Letter #71

Buckeen is an Irish word – see letter 117 – meaning a social climber. English probably meant to write ‘buckra’ – see letter 83 – a word used by black people to indicate a white. 

King Olomule, a dubious reading anyway, has not been traced. 

English’s sisters Georgiana and Isabella were in financial difficulties. Georgiana was summoned before the Insolvent Debtors’ Court on 1 April, where her case was listed as ‘opposed’.

Demerara 5th Feby 1837

With a new steel pen my dear Kate just recd with the annual allowance of stationary, I am about the composition of a third or forth letter since the 1st day of 1837. The desk however looks so inviting after the complete brushing the outside has had on the part of blackman Edward and inside by white buckeen the Capt that I cannot resist the pleasure, moreover a vessel starts for London tomorrow & on board of her embarks a famed Sub well known in Demerara named Jenkins, Lt and late quarter master (acting) of the 69 Regt. I have thus mentioned him as his departure reminds me of the opportunity by sugar ship of writing. In other respects he is of that uninteresting character an every day heartless Lines man. He would not be worth your making his acquaintance beyond the limits of a Ball-room, nevertheless there is no harm in the man. My letter then is to be in company with bold Jenkins, the latter to join the Depot companies as Adjt, and I do trust by the time you rec it something decided will have transpired respecting the long looked for Brevet. All the world here, interested or not, seem confident that such is to take place, thus the [word missing] not pass over before I join you and sound the Bugle for an advance from Wickham to some foreign comd, either abroad or at home will have equal charms for me if I enjoy the society of my family and if Ellicomb could benefit by a separation for three years from all that’s dear to him, so let it be. I feel spiteful enough to glory in such an event for his tyranic proceedings. Most likely he will be all smiles on my visit to Pall Mall office. All the nonsense I put to paper respecting Sir Com you must receive as intended, that is, were you on the spot, I shd not think it worth the time it might occupy to relate to you, but to amuse you at such a distance and point out the extraordinary effect a bad climate has on a bad fellow in comparison with a well disposed disposition. In truth it’s beyond ratio, all of the latter are more or less very good humoured, indolent, without vice but a little testy, but such as friend Com are vicious, overbearing, treacherous &c &c drive on – in short resemble King Com who has all the wish to declare himself independent as King Olomule without ability or popularity, the latter being his dream. You will exclaim ‘What an ill humour Fred is in’, but it’s not the case – I have no cause so to be on that score. All that has been questioned between the Com & self has turned in my favor. The matter of my being put on Garrison duty, or rather I shd give it as a Colony question, for on the success of my labors the other officers will either be called upon to perform Garrison duties or not is a subject of no consequence. I have become used to it – the principle is what is objectionable. A General order reached this Station ten day ago directing that Capt English was to be relieved from Garrison duty. In promulgating this order Com gave one of his own, a District Order, directing me to be continued. This opposition, to say the least of the disobedience as Comdg a Garrison the bad example &c &c will cause a complete misunderstanding with the Great People at the Horse Guards & Barbados, I cannot immagine how it will end. All this keeps Pat wide awake. I have just come from his Levée, very civil but drinking as usual. Mr Dickson letter which I have read several times over pleases me more each time. It appears exceedingly straight forward & I think you have done wisely in applying to him. If Augustus is fortunate & makes his way in that house, the Woolwich affair may be looked upon rather in the light of his favorable destiny. Of course all depends upon his unremitting attention & moral conduct when in London, thus proving to his superiors his rectitude & unquestionable integrity. This once established with his ability may put him in a situation in a very few years so superior in means & comfort to an artillery officer that he will bless the day all hopes of a commission failed. I shall feel most anxious for your letters on this subject. If this affair proceeds entreat Augustus to study Spanish & his french without the loss of a moment, & his hand writing. Take a master, do anything to improve it. His having a knowledge of Spanish will put him on such a footing in the firm that must bring him ford. Give my kind love to him, the days of boyish folly are past. If he works well I never will cease to stand by him. My sisters’ affairs humble me exceedingly, they are the only cause of unhappyness. What is to be done about them? The next step will be still more heartbreaking to their brothers. Tomorrow the 7 our Mail is due. I trust that it will bear good accounts of you all & poor dear Annie. Regards to all at Catisfield, particularly my Uncle Hawker. The Roses are exceedingly attentive to me. I dined there yesterday and was at a gay assemblage of the Colony beauties at there excellent house on friday last. This must not be too late therefore I conclude with best love my dear Kate from your aff Fred E. Kiss the dear girls & regards to Miss Parker, brothers &c. 6 Feby 1837.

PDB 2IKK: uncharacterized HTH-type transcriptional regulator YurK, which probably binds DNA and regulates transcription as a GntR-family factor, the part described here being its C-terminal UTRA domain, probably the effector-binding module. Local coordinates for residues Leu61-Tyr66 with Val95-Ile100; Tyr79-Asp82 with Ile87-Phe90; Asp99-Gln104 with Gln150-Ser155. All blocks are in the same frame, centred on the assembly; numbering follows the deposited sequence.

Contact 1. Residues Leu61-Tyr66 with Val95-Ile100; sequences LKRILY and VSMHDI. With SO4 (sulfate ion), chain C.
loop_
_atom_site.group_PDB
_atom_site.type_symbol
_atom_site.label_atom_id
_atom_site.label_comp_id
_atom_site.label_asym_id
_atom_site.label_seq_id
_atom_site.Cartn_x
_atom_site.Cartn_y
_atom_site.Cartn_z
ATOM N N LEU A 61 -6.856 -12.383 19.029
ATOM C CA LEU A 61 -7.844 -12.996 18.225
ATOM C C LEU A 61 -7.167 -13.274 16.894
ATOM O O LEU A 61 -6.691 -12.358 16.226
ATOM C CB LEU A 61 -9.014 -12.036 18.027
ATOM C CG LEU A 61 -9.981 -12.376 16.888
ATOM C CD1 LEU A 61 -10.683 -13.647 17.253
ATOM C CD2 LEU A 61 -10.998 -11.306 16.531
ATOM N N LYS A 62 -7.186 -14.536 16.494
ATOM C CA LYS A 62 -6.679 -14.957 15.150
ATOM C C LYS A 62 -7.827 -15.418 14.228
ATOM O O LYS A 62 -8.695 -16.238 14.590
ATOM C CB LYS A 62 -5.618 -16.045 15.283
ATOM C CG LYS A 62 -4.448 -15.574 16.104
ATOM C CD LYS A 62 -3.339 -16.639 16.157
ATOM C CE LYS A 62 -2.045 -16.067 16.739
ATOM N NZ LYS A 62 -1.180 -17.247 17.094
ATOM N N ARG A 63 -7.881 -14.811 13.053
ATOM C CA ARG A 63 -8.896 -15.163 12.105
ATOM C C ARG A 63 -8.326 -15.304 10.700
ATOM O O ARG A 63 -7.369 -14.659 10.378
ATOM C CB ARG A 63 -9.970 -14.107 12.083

I have much to write about but the time will not permit.

Love &c &c to the Miss Gardiners.